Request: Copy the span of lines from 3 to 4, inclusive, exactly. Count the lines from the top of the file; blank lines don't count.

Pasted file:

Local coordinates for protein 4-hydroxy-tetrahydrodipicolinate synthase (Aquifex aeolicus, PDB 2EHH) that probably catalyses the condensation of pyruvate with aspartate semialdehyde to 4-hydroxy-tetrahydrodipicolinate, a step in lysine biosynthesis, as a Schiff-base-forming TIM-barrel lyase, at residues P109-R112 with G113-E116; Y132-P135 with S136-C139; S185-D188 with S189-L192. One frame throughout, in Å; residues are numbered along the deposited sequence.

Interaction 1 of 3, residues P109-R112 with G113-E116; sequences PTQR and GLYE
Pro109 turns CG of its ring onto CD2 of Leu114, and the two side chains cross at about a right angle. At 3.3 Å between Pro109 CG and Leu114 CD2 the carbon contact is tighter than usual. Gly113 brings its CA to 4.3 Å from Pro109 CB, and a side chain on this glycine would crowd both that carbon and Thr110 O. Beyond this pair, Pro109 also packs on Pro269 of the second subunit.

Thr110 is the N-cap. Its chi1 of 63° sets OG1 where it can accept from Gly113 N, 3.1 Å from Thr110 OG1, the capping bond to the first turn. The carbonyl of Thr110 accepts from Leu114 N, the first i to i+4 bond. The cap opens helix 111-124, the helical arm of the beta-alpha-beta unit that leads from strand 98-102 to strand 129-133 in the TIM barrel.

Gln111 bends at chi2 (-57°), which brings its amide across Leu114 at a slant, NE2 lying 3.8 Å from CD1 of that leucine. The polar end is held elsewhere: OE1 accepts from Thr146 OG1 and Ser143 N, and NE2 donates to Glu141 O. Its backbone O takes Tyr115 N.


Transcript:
Pro109 turns CG of its ring onto CD2 of Leu114, and the two side chains cross at about a right angle. At 3.3 Å between Pro109 CG and Leu114 CD2 the carbon contact is tighter than usual. Gly113 brings its CA to 4.3 Å from Pro109 CB, and a side chain on this glycine would crowd both that carbon and Thr110 O. Beyond this pair, Pro109 also packs on Pro269 of the second subunit.

Thr110 is the N-cap. Its chi1 of 63° sets OG1 where it can accept from Gly113 N, 3.1 Å from Thr110 OG1, the capping bond to the first turn. The carbonyl of Thr110 accepts from Leu114 N, the first i to i+4 bond. The cap opens helix 111-124, the helical arm of the beta-alpha-beta unit that leads from strand 98-102 to strand 129-133 in the TIM barrel.